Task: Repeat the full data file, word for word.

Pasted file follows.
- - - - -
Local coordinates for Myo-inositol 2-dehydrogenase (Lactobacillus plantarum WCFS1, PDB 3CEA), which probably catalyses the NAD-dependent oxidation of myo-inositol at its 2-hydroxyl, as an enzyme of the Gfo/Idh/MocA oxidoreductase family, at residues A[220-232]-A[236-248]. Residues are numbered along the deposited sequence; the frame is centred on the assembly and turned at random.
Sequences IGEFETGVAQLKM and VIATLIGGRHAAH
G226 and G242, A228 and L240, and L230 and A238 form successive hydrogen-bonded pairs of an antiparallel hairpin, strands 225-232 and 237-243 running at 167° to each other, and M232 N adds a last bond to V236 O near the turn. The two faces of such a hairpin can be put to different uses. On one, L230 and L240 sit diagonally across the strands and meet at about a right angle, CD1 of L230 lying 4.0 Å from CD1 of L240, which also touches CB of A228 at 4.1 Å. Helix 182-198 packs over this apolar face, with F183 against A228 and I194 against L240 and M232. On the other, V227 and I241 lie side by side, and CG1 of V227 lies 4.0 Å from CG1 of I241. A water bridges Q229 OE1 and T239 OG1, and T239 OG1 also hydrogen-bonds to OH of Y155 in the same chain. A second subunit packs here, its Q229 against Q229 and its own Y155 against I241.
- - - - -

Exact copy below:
Local coordinates for Myo-inositol 2-dehydrogenase (Lactobacillus plantarum WCFS1, PDB 3CEA), which probably catalyses the NAD-dependent oxidation of myo-inositol at its 2-hydroxyl, as an enzyme of the Gfo/Idh/MocA oxidoreductase family, at residues A[220-232]-A[236-248]. Residues are numbered along the deposited sequence; the frame is centred on the assembly and turned at random.
Sequences IGEFETGVAQLKM and VIATLIGGRHAAH
G226 and G242, A228 and L240, and L230 and A238 form successive hydrogen-bonded pairs of an antiparallel hairpin, strands 225-232 and 237-243 running at 167° to each other, and M232 N adds a last bond to V236 O near the turn. The two faces of such a hairpin can be put to different uses. On one, L230 and L240 sit diagonally across the strands and meet at about a right angle, CD1 of L230 lying 4.0 Å from CD1 of L240, which also touches CB of A228 at 4.1 Å. Helix 182-198 packs over this apolar face, with F183 against A228 and I194 against L240 and M232. On the other, V227 and I241 lie side by side, and CG1 of V227 lies 4.0 Å from CG1 of I241. A water bridges Q229 OE1 and T239 OG1, and T239 OG1 also hydrogen-bonds to OH of Y155 in the same chain. A second subunit packs here, its Q229 against Q229 and its own Y155 against I241.